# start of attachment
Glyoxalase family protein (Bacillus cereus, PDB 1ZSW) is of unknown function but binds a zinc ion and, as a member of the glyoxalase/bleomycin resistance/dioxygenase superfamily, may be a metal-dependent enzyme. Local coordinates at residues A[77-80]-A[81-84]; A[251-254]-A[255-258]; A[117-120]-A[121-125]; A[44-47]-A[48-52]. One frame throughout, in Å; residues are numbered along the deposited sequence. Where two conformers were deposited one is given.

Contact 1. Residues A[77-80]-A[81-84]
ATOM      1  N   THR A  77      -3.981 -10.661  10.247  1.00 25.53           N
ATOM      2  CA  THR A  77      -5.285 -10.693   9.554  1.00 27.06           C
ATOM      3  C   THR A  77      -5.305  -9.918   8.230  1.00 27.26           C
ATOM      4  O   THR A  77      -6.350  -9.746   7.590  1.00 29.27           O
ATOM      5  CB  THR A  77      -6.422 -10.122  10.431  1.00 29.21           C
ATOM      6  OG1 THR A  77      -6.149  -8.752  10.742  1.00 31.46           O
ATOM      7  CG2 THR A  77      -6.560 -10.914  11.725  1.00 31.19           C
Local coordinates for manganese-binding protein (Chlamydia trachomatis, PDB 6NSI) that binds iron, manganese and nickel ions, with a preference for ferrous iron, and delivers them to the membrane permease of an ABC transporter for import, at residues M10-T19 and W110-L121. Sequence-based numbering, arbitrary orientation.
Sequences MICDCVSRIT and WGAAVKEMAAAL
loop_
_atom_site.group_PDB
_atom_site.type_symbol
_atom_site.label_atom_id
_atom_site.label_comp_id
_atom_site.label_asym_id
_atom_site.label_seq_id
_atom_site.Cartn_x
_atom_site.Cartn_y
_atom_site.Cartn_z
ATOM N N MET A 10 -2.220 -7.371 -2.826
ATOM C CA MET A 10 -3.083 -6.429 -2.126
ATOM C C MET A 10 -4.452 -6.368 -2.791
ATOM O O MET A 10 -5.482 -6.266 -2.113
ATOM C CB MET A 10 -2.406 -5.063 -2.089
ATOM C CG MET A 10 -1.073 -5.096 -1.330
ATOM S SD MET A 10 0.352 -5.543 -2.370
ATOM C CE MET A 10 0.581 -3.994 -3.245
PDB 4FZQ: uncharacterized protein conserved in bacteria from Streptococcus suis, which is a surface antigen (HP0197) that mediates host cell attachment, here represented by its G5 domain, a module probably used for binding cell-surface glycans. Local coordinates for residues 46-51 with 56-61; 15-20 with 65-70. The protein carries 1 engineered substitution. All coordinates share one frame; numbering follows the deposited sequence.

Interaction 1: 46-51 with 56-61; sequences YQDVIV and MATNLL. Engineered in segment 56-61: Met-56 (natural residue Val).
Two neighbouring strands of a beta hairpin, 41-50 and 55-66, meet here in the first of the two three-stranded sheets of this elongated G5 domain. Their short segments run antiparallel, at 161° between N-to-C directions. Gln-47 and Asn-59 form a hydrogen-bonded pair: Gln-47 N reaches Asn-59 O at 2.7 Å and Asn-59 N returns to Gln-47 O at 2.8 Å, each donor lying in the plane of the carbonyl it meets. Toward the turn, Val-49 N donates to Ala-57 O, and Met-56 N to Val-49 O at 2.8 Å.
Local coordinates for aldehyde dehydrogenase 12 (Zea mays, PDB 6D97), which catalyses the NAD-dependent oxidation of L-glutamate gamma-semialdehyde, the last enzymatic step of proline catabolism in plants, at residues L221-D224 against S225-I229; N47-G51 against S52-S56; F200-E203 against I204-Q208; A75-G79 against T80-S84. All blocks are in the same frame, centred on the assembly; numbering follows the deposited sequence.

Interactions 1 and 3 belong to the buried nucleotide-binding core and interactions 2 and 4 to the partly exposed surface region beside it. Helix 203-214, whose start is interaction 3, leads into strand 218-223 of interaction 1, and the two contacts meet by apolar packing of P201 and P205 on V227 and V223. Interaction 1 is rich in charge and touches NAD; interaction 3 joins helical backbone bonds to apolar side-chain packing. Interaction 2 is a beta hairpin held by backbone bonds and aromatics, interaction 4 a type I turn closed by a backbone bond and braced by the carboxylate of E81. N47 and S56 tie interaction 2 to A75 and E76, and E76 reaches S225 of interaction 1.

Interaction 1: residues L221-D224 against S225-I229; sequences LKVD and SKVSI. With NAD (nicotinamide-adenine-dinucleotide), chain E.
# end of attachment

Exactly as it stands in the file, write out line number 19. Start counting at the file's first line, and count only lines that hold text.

_atom_site.Cartn_x